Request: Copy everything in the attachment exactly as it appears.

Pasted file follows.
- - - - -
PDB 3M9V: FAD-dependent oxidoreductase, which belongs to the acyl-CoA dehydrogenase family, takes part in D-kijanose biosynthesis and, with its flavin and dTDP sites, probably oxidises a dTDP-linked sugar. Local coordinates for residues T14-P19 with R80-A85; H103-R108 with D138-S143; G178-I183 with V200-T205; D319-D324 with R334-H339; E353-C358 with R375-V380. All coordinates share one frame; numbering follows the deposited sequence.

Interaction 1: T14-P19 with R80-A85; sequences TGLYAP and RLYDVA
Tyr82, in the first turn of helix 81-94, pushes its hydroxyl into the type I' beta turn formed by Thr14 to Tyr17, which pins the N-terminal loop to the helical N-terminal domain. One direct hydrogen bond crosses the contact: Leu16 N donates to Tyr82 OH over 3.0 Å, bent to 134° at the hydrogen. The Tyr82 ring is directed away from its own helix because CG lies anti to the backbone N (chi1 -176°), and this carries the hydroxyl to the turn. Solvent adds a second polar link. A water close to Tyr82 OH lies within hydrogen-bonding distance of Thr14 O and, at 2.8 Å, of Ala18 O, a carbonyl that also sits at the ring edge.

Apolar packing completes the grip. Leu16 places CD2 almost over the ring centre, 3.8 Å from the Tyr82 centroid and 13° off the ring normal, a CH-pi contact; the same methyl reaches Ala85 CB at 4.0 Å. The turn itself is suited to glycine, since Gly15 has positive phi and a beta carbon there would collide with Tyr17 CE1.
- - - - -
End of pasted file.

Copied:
PDB 3M9V: FAD-dependent oxidoreductase, which belongs to the acyl-CoA dehydrogenase family, takes part in D-kijanose biosynthesis and, with its flavin and dTDP sites, probably oxidises a dTDP-linked sugar. Local coordinates for residues T14-P19 with R80-A85; H103-R108 with D138-S143; G178-I183 with V200-T205; D319-D324 with R334-H339; E353-C358 with R375-V380. All coordinates share one frame; numbering follows the deposited sequence.

Interaction 1: T14-P19 with R80-A85; sequences TGLYAP and RLYDVA
Tyr82, in the first turn of helix 81-94, pushes its hydroxyl into the type I' beta turn formed by Thr14 to Tyr17, which pins the N-terminal loop to the helical N-terminal domain. One direct hydrogen bond crosses the contact: Leu16 N donates to Tyr82 OH over 3.0 Å, bent to 134° at the hydrogen. The Tyr82 ring is directed away from its own helix because CG lies anti to the backbone N (chi1 -176°), and this carries the hydroxyl to the turn. Solvent adds a second polar link. A water close to Tyr82 OH lies within hydrogen-bonding distance of Thr14 O and, at 2.8 Å, of Ala18 O, a carbonyl that also sits at the ring edge.

Apolar packing completes the grip. Leu16 places CD2 almost over the ring centre, 3.8 Å from the Tyr82 centroid and 13° off the ring normal, a CH-pi contact; the same methyl reaches Ala85 CB at 4.0 Å. The turn itself is suited to glycine, since Gly15 has positive phi and a beta carbon there would collide with Tyr17 CE1.